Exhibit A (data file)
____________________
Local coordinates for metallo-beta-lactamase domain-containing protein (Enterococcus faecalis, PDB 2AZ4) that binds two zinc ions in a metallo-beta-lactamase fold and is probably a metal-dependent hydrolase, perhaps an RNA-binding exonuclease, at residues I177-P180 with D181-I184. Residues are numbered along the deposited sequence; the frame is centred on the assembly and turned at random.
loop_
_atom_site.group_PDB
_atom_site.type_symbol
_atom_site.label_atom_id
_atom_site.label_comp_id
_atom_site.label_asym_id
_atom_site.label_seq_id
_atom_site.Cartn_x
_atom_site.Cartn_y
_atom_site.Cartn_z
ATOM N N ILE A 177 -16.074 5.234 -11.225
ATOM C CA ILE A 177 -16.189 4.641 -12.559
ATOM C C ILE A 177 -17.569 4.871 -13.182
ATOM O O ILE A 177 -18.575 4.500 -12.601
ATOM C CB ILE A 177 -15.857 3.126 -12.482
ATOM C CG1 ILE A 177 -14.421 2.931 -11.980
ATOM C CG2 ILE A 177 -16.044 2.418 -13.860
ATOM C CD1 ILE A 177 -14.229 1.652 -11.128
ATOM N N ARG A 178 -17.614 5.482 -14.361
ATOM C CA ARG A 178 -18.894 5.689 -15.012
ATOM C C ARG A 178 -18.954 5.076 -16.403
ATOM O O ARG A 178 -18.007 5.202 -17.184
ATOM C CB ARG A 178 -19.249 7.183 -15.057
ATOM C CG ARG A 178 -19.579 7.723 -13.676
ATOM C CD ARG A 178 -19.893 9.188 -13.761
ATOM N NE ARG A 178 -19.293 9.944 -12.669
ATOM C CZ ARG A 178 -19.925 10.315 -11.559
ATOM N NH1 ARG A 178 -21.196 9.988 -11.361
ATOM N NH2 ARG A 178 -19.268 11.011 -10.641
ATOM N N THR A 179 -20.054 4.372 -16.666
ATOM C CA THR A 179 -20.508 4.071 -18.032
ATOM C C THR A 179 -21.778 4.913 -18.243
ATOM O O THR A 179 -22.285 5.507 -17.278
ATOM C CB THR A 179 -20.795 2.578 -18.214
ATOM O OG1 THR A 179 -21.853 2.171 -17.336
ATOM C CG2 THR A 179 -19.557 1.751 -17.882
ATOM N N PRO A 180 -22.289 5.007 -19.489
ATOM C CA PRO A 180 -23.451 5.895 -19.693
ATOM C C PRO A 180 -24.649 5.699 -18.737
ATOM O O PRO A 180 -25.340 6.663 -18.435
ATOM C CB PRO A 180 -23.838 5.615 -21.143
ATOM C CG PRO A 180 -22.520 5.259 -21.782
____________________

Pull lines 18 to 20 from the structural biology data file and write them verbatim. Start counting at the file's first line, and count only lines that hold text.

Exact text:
ATOM C CG2 ILE A 177 -16.044 2.418 -13.860
ATOM C CD1 ILE A 177 -14.229 1.652 -11.128
ATOM N N ARG A 178 -17.614 5.482 -14.361